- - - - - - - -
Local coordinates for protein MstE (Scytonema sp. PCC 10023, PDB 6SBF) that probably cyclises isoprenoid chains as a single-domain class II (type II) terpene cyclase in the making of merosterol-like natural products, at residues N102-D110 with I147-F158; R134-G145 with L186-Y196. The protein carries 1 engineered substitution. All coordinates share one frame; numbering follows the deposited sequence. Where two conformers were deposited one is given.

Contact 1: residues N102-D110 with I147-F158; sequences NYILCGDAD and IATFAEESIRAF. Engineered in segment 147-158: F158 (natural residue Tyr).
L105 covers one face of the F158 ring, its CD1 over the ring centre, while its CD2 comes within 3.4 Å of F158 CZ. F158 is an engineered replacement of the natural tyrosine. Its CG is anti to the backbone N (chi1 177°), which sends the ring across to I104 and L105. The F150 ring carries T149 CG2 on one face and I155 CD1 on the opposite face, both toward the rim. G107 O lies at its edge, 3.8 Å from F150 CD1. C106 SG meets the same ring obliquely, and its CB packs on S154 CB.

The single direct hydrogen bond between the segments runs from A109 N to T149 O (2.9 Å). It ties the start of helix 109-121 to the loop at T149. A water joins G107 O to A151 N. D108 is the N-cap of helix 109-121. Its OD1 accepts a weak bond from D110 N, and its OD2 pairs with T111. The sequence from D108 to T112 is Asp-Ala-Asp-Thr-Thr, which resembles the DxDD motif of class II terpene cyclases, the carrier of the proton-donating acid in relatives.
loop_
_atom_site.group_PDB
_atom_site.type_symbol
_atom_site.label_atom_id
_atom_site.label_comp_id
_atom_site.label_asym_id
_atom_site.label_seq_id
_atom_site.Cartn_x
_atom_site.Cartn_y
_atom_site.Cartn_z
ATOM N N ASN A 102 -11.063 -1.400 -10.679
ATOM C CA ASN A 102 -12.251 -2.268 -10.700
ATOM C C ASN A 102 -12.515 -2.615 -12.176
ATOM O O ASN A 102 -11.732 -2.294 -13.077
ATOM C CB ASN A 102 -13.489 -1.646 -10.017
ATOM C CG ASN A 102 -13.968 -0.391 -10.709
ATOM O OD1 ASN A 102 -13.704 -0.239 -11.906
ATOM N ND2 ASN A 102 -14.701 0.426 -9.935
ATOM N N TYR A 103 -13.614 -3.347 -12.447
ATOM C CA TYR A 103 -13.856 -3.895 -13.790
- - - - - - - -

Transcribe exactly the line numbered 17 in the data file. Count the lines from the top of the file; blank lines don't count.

ATOM C C ASN A 102 -12.515 -2.615 -12.176